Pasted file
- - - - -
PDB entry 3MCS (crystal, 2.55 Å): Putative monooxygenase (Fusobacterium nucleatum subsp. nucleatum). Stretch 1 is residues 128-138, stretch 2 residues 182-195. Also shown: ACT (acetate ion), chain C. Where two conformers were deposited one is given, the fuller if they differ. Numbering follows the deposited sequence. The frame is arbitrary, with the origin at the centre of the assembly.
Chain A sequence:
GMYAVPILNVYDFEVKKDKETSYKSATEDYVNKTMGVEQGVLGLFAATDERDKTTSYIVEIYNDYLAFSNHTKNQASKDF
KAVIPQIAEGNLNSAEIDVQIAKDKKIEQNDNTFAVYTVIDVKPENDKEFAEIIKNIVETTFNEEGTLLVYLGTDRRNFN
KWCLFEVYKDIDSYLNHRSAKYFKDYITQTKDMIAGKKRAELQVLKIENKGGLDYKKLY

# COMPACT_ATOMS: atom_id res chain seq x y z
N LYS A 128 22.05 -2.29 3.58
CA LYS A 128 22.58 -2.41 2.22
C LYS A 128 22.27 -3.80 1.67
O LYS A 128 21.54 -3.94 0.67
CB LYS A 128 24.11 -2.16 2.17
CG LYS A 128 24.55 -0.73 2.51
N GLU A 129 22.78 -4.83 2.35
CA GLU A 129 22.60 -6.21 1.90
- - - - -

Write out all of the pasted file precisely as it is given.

PDB entry 3MCS (crystal, 2.55 Å): Putative monooxygenase (Fusobacterium nucleatum subsp. nucleatum). Stretch 1 is residues 128-138, stretch 2 residues 182-195. Also shown: ACT (acetate ion), chain C. Where two conformers were deposited one is given, the fuller if they differ. Numbering follows the deposited sequence. The frame is arbitrary, with the origin at the centre of the assembly.
Chain A sequence:
GMYAVPILNVYDFEVKKDKETSYKSATEDYVNKTMGVEQGVLGLFAATDERDKTTSYIVEIYNDYLAFSNHTKNQASKDF
KAVIPQIAEGNLNSAEIDVQIAKDKKIEQNDNTFAVYTVIDVKPENDKEFAEIIKNIVETTFNEEGTLLVYLGTDRRNFN
KWCLFEVYKDIDSYLNHRSAKYFKDYITQTKDMIAGKKRAELQVLKIENKGGLDYKKLY

# COMPACT_ATOMS: atom_id res chain seq x y z
N LYS A 128 22.05 -2.29 3.58
CA LYS A 128 22.58 -2.41 2.22
C LYS A 128 22.27 -3.80 1.67
O LYS A 128 21.54 -3.94 0.67
CB LYS A 128 24.11 -2.16 2.17
CG LYS A 128 24.55 -0.73 2.51
N GLU A 129 22.78 -4.83 2.35
CA GLU A 129 22.60 -6.21 1.90